Tale of the Calico
August 13, 2013 | By Pet360 | 1 comment
Their coats are among the most distinctive in the feline world: patterned in bright oceans of white broken by continents of black and orange. The white looks dazzlingly snowy by contrast, the black more intense, the orange more vivid. Sometimes the triple color combo is more muted: instead of black, there’s rich brown, or blue-gray fur, adorned with peachy patches that enhance touches of cream. These are the coats of the calico cat, whether sharp and bright, or pastel and subtle.
The Color Combo of the Calico
The calico is not a breed, but a color combo, spotted in domestic shorthair cats, Persians and even the tailless Manx. Their tri-color coverings delight feline fanciers, and even movie makers. Remember the funny scene in “Wag the Dog,” as presidential aide Anne Heche struggles to describe director Dustin Hoffman’s casting call for a “calico kitten, calico, sir, yes it’s...” Unfortunately for the aspiring calico stars, they were replaced by a computer generated white cat!
The unique coating of the calico—and her cousin, the tortoiseshell, whose similar coloring has a swirled or blended look, but always combines some version of black, cream and a variation of orange, from bright red to pale ginger—is something we could have learned about in high school science, if teachers had wanted to engage our attention with a fascinating fact.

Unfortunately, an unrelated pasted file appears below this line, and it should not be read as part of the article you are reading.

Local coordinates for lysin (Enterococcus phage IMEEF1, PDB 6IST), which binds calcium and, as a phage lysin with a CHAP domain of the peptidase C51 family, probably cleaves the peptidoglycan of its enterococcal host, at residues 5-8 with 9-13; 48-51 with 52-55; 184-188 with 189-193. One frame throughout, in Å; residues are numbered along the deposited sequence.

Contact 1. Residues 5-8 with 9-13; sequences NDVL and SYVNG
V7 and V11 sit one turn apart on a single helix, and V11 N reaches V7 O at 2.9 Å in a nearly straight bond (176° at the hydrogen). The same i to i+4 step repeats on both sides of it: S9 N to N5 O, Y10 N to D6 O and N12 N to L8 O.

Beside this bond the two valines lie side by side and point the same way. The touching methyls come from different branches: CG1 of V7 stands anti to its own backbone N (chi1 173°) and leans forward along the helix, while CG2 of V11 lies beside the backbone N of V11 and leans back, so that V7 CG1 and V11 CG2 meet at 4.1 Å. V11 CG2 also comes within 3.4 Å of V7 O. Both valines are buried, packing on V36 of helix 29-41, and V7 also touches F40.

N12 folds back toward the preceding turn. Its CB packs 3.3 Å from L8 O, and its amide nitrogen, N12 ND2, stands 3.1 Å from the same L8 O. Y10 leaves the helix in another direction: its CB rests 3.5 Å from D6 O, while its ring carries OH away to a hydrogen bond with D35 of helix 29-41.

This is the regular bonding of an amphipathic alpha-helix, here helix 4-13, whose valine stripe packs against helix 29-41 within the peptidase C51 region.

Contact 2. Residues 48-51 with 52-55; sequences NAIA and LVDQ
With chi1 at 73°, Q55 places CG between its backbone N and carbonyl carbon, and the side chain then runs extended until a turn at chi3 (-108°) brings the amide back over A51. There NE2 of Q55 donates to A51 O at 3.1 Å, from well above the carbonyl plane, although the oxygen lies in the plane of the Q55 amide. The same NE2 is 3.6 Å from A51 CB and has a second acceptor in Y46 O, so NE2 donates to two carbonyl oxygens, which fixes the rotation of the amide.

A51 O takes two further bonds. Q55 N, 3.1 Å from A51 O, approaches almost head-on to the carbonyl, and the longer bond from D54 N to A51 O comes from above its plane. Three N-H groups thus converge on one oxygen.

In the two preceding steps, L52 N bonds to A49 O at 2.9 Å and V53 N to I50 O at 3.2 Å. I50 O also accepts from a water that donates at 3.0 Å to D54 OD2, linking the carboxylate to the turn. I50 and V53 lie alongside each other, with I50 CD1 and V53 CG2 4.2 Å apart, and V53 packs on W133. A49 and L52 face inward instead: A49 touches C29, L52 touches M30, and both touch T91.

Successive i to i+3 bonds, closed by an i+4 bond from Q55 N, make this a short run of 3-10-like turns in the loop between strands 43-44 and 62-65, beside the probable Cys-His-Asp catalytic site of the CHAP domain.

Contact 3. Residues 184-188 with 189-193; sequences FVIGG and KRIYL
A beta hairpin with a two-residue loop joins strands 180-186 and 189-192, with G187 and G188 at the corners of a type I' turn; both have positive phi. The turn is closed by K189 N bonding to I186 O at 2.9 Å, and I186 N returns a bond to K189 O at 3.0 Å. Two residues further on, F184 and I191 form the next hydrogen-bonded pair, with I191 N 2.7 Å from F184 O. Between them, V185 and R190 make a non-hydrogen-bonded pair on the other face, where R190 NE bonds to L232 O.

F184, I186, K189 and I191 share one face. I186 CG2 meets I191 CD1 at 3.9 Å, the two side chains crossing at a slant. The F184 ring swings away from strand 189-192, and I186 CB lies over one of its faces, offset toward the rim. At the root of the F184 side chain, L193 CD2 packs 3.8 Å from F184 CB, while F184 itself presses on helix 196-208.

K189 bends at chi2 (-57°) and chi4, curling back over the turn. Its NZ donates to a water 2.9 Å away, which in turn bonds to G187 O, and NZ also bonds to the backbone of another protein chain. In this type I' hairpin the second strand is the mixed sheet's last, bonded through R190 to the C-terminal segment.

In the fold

The Chromosome Effect
For cats, color is tied to gender. There’s a genetic code that enables female cats to display two colors—such as black and orange—as well as white. Female cats have two X chromosomes, which creates two colors in addition to the white fur that is ‘coded’ in a separate gene. But male cats have just a single X chromosome along with a Y one—so they can display either black or orange or any other one color, only one, as well as the white. Male cats’ colorations are a bit more complicated than the simple black or orange choice—there are dominant colors that may show up, as they do in horses and dogs-- but basically, this is why calicos and tortoiseshell cats are overwhelmingly females. They have just too many colors to be boys.
You may have heard about that male tortoiseshell kitten born last year in Georgia, and there is the occasional male calico who makes headlines. Yes, it can happen, when a male cat is born with two X chromosomes plus a Y. Extremely rare but not unheard of, in these instances, the uniquely marked cat is sterile, thus unable to breed (and luckily, not a temptation for potential kidnappers who dream of making a fortune by breeding Calico Tom!).
For calicos and tortoiseshells, their singular coats—no two are ever marked identically!—bring the pleasure of beauty to their humans, which makes them priceless.
Calico trivia: in 2001, the state of Maryland named the calico as the official state cat. Its proud colors are shared by both the Baltimore Orioles, Maryland’s state bird, and its state bug, the Checkerspot butterfly.
We’ve all grown accustomed to the many fundraisers and charitable events that the pet industry produces for homeless pets. From pet food companies… more ›